Sum: Statistics on Nonverbal Communication
|Author:||George Elgin, Suzette Haden|
|Submitter Email:||click here to access email|
Some time ago I posted a query; I was looking for a source for either
or both of the claims that (a) 65% of all information in English
speech is not in the words but in the NVC and (b) the same thing holds
for at least 90% of all *emotional* information. (That is, information
such as "I respect/don't respect you" or "I intend/don't intend to
deceive you" and so on). Almost every response I got said something
roughly like "That's in my grad school notes, too, but without a
source; when you find it, I'd like to have the citation."
Here's the closest thing to a source -- still woefully inadequate --
that I've been able to locate:
"The separate effects of verbal, vocal, and facial components
of attitude were assessed by Mehrabian and
Wiener (1967) and by Mehrabian and Ferris (1967). Taken
together, the results of these studies suggest that
the combined effect of these variables is a weighted sum of
their independent effects expressed in terms of
the following equation:
A/total = .07 A/verbal + .38 A/vocal + .55 A/facial
where A/total is the attitude inferred on a degree-of-liking
scale from the three-channel communication,
A/verbal is the attitude communicated in the verbal componnt
only on the same scale, and so on."
This is on pp. 84-85 of Nonverbal Comunication: Survey,
Theory, and Research; by Daniel Druckman, Richard M. Rozelle, and
James C. Baxter; Sage Publications 1982.
The articles cited are: Mehrabian, A. and M. Wiener (1967),
"Decoding of inconsistent communications," Journal of Personality and
Social Psychology, 6:109-114; Mehrabian, A. and S.R. Ferris (1967),
"Inference of attitudes from nonverbal communication in two channels,
" Journal of Consulting Psychology, 31:248-252.
Also recommended (along with a batch of unpublished
manuscripts I won't list because they're unlikely to be findable) is
DePaulo et al., 1980, "Detecting deception: Modality effects," in
L. Wheeler (ed.), Review of Personality and Social Psychology, Vol 1;
Beverly Hills: Sage Publications.
My own initial interest was sparked by a NY Times piece
(4/8/86) by Daniel Goleman titled "Studies Point to Power of Nonverbal
Signals" reporting on research by Peter Blanck , which included this
sentence: "How a judge gives his instructions to a jury was perceived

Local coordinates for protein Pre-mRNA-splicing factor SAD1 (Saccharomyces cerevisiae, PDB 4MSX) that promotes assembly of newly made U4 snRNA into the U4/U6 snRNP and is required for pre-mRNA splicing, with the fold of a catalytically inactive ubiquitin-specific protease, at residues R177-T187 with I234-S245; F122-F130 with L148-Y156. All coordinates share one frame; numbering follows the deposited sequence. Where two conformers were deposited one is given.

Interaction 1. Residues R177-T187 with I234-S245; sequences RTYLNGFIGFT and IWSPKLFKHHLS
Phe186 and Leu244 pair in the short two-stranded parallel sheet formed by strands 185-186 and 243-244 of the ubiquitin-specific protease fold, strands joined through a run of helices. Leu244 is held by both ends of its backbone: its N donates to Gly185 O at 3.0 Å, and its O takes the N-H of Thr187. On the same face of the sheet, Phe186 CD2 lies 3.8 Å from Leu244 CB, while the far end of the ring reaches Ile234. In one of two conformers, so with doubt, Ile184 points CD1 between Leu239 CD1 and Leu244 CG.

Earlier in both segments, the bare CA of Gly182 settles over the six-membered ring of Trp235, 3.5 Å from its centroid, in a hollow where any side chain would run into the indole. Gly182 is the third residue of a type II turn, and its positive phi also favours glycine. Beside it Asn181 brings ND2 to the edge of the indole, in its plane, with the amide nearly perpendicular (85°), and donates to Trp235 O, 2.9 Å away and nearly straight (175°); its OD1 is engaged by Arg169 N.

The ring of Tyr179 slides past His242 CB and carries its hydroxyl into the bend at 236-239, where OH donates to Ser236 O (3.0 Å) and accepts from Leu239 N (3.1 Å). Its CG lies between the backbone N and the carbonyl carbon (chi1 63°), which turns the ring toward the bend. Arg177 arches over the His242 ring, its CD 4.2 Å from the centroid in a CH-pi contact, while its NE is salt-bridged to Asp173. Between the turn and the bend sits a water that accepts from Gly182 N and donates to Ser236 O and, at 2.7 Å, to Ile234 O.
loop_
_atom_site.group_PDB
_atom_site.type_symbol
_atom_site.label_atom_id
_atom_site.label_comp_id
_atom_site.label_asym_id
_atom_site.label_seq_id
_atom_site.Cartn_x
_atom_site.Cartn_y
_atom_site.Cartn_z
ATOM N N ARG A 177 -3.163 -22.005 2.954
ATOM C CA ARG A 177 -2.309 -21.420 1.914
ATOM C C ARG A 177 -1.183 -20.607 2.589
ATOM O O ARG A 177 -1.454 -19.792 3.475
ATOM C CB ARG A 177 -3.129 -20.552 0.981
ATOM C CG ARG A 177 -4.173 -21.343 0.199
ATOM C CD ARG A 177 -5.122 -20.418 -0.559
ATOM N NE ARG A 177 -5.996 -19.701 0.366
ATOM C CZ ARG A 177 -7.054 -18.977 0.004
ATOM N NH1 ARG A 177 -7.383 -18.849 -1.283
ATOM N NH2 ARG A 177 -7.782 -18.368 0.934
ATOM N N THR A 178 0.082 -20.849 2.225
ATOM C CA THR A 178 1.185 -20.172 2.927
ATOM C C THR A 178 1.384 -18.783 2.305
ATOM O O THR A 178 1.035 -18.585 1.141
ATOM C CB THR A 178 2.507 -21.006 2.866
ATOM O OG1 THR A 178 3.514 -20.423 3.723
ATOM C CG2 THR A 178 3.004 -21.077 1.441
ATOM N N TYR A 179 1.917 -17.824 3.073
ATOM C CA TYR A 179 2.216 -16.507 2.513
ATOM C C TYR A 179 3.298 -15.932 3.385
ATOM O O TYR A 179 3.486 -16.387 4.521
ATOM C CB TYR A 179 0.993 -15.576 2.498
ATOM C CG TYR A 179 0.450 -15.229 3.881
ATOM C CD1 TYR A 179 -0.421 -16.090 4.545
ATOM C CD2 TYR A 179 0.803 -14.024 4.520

to double the likelihood that the jury would deliver a verdict of
guilty or not guilty -- even when on the surface the judge's demeanor
seemed perfectly impartial."
I went next to the report of this research -- which I
recommend to you; it is "The Appearance of Justice: Judges' Verbal and
Nonverbal Behavior in Criminal Jury Trials," by Peter David Blanck,
Robert Rosenthal, and LaDoris Hazzard Cordell; Standard Law Review
38:1 (November 1985), pp. 89-164. Blanck and associates have
continued to pursue this line of research over the years in additional
articles; excellent work, in my opinion. It turns out that much, if
not all, of the NVC material that is truly useful in my work is in the
judical/legal literature, or in the literature of space and aviation
medicine (where the need to judge emotional status and reliability of
pilots/astronauts from voice alone can obviously be critical,).
Useful sources, despite the dates:
"Using Communication Cues to Evaluate Proespective
Jurors During the Voir Dire," by David Suggs and Bruce Dennis Sales;
in Arizona Law Review Vol. 20 (1978), pp. 629-642
"Judges' Nonverbal Behavior in Jury Trials: A Threat
to Judicial Impartiality," in Virginia Law Review, Vol. 61 (1975), pp.
"Invariances in the Acoustic Expression of Emotion
During Speech," by Leda Cosmides; Journal of Experimental Psychology,
Vol. 9 (1983), pp. 864-881.
"Vocal Indicators of Psychological Stress," by Harry
Hollien; Annals of the New York Academy of Sciences, Vol. 347 (1980),
(You will all be familiar with the work of Paul Ekman).
Throughout the literature, everyone appears to me to be taking
for granted -- as fact -- that at least for American English,
nonverbal communication carries far more of the message, especially
the emotional message, than the words. I agree with that presumption;
I think it's absolutely correct. But no one cites sources for their
presumption. I had hoped that Linguist-List would be able to fill the
gap; I thought perhaps it would turn out to be back to Jakobson, or
some such eminence. I continue to be willing to be enlightened on the
subject; please just write me directly at the address below if you can
Suzette Haden Elgin
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